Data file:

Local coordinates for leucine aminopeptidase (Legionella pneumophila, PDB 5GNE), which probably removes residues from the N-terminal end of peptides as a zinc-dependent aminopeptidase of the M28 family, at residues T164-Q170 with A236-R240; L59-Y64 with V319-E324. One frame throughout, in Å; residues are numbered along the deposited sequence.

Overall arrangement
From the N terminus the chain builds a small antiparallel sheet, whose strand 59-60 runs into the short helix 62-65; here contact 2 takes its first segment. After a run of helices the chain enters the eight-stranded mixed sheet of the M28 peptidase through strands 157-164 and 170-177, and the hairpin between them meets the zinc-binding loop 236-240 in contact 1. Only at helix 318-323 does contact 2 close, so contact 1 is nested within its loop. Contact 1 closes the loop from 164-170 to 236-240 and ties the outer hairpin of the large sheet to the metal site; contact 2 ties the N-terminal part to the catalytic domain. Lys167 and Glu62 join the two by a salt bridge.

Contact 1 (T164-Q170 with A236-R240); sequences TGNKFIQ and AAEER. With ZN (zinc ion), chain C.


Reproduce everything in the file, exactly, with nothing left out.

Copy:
Local coordinates for leucine aminopeptidase (Legionella pneumophila, PDB 5GNE), which probably removes residues from the N-terminal end of peptides as a zinc-dependent aminopeptidase of the M28 family, at residues T164-Q170 with A236-R240; L59-Y64 with V319-E324. One frame throughout, in Å; residues are numbered along the deposited sequence.

Overall arrangement
From the N terminus the chain builds a small antiparallel sheet, whose strand 59-60 runs into the short helix 62-65; here contact 2 takes its first segment. After a run of helices the chain enters the eight-stranded mixed sheet of the M28 peptidase through strands 157-164 and 170-177, and the hairpin between them meets the zinc-binding loop 236-240 in contact 1. Only at helix 318-323 does contact 2 close, so contact 1 is nested within its loop. Contact 1 closes the loop from 164-170 to 236-240 and ties the outer hairpin of the large sheet to the metal site; contact 2 ties the N-terminal part to the catalytic domain. Lys167 and Glu62 join the two by a salt bridge.

Contact 1 (T164-Q170 with A236-R240); sequences TGNKFIQ and AAEER. With ZN (zinc ion), chain C.